5. Insect gut detects unhealthy meal
6. Want healthy gums? Hit the dairy aisle
7. Iowa Staters talk biofuels, healthy oils and pharma crops at AAAS meeting
8. Healthy rivers needed to remove nitrogen
9. U of M research finds teens who have TV in their bedroom are less likely to engage in healthy habits
10. Macadamia nuts can be included in heart healthy diet
11. Crop management strategies key to a healthy Gulf, planet
Post Your Comments:
(Date:5/9/2016)... UAE, May 9, 2016 Elevay ... comes to expanding freedom for high net worth professionals ... in today,s globally connected world, there is still no ... could ever duplicate sealing your deal with a firm ... passports by taking advantage of citizenship via investment programs ...
(Date:4/26/2016)... BANGALORE, India and LONDON ... Infosys Finacle, part of EdgeVerve Systems, a ... ), and Onegini today announced a partnership to ... banking solutions.      (Logo: ... banks to provide their customers enhanced security to ...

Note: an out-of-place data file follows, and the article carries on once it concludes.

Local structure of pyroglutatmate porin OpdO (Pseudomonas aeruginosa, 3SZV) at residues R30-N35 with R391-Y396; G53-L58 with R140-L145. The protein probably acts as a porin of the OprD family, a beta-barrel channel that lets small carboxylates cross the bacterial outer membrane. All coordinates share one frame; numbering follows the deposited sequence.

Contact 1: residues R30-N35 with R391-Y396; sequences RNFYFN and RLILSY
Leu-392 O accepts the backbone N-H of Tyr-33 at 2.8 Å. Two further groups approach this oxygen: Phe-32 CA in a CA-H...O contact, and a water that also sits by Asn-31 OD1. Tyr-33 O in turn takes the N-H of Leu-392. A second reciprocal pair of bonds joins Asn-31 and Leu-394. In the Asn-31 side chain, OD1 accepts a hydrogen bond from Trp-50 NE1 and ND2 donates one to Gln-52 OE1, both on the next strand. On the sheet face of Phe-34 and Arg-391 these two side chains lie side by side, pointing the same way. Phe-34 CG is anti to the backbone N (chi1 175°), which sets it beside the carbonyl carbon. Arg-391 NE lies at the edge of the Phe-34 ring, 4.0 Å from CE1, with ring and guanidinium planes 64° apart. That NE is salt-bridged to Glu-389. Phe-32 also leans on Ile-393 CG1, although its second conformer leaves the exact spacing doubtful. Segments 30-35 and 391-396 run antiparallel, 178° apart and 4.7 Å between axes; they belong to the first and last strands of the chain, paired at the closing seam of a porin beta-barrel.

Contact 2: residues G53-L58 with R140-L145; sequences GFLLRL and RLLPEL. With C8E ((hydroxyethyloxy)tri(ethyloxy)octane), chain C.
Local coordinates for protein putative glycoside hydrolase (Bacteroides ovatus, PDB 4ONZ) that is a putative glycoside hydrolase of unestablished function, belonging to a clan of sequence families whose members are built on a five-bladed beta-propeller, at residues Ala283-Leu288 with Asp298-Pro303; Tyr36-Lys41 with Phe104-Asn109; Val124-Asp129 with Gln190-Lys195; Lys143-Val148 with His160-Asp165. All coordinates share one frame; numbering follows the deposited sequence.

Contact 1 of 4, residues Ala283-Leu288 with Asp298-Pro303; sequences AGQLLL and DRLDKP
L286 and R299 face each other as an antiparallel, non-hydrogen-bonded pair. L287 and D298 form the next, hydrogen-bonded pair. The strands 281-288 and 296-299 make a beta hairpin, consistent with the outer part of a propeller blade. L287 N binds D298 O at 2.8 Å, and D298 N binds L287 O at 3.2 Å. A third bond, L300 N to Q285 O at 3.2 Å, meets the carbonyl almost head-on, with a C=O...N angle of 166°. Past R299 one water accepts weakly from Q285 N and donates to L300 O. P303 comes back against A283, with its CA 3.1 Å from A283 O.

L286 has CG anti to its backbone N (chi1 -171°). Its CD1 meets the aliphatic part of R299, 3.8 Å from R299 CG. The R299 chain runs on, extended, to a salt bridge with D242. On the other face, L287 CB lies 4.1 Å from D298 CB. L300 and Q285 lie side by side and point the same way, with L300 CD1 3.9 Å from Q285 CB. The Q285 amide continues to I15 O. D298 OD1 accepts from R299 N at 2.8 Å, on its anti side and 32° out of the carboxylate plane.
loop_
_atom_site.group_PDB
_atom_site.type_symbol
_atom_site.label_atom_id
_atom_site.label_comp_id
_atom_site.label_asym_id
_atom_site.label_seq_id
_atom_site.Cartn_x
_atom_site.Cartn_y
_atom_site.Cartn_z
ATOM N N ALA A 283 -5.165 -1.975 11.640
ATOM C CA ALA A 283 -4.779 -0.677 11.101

(Date:4/15/2016)... , April 15, 2016 ... the,  "Global Gait Biometrics Market 2016-2020,"  report to ... ) , ,The global gait biometrics ... of 13.98% during the period 2016-2020. ... angles, which can be used to compute factors ...
Breaking Biology News(10 mins):
(Date:6/27/2016)... , ... June 27, 2016 , ... ... for Amgen, will join the faculty of the University of North Carolina ... professor of strategy and entrepreneurship at UNC Kenan-Flagler, with a focus on the ...
(Date:6/27/2016)... BOSTON , June 27, 2016   Ginkgo ... biology to industrial engineering, was today awarded as ... a selection of the world,s most innovative companies. ... at scale for the real world in the ... organism engineers work directly with customers including Fortune ...
(Date:6/24/2016)... SAN DIEGO , June 24, 2016 /PRNewswire/ ... that more sensitively detects cancers susceptible to PARP ... individual circulating tumor cells (CTCs). The new test ... of HRD-targeted therapeutics in multiple cancer types. ... therapies targeting DNA damage response pathways, including PARP, ...
(Date:6/24/2016)... ... 24, 2016 , ... Researchers at the Universita Politecnica delle Marche in Ancona ... or pleural mesothelioma. Their findings are the subject of a new article on the ... are signposts in the blood, lung fluid or tissue of mesothelioma patients that can ...
Breaking Biology Technology: